Edith Pearlman accepted the PEN/Malamud Award for short-story
writing Friday night, Dec. 2, at the Folger Library in Washington. Standing beneath a wooden sculpture of Shakespeare in the high-ceilinged reading room, the 75-year-old author read to a sold-out crowd of old and new fans.
Although she’s published hundreds of short stories in the nation’s finest magazines over her career, fame seems to have arrived all at once for Pearlman. Just last month, her fourth collection, “Binocular Vision,” was a finalist for the National Book Award.
Among those attending Friday night’s PEN ceremony were Pearlman’s young new publishers, Ben George and Emily Smith, the founders of Lookout Books in Wilmington, N.C. As it happened, “Binocular Vision” was the first book they published, marking one of the most auspicious publishing launches in history.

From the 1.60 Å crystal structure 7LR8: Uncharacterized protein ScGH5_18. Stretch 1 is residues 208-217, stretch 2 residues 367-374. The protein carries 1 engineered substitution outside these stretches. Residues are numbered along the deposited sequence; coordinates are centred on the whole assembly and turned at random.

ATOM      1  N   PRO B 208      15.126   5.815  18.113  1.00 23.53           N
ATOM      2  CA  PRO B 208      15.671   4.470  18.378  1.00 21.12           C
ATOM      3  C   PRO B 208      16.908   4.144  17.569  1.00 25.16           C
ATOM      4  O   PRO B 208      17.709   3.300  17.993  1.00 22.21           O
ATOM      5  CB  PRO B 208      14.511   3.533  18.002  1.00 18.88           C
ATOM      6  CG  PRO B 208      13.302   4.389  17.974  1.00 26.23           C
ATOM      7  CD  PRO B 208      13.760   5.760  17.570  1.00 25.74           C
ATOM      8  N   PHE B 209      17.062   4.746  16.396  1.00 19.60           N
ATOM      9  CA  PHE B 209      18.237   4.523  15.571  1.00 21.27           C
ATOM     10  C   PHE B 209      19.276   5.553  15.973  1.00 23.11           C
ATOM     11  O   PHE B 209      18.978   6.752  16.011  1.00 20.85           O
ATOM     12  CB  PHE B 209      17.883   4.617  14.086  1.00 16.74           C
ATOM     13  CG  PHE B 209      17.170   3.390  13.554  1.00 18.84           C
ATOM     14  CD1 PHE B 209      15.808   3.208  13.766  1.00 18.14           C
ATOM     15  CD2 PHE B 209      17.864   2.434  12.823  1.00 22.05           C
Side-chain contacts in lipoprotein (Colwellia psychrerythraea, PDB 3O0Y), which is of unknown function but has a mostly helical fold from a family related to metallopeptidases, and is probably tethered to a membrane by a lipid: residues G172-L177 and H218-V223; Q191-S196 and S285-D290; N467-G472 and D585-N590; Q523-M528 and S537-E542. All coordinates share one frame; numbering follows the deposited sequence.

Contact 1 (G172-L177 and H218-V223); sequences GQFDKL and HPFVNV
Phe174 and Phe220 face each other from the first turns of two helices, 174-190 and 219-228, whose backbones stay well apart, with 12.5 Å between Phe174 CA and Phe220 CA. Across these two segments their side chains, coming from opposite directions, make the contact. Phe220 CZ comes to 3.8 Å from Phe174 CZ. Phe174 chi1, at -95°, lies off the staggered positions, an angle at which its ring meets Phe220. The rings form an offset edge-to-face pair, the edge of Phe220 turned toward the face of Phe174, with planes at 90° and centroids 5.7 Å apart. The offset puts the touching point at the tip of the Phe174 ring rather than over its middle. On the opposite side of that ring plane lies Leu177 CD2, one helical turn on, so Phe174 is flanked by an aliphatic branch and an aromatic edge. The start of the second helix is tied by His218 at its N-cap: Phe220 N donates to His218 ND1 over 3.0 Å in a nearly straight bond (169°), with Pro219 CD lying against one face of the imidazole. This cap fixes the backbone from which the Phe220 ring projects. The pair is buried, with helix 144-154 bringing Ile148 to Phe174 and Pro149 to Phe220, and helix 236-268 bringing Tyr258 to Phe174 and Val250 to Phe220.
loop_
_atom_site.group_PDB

The PEN/Malamud Award and Memorial Reading were founded by the family of Bernard Malamud to honor exceptional short-story writers. Malamud’s daughter, Janna Malamud Smith, closed the ceremony by reflecting on the changes that have swept through the industry since her father’s death in 1986. From the rise of e-publishing to the flurry of self-promotion that authors are now expected to engage in, everything about being a writer seems different in the early 21st century. Speaking of her father, Smith said, “I can only imagine the unintentional comedy that would have resulted if his slightly bullying publisher, Roger Straus, had insisted he do a book tour.”
Looking ahead, PEN/Faulkner president Lisa Page said that recent National Book Award-winner Jesmyn Ward would be a guest at one of the organization’s readings next year.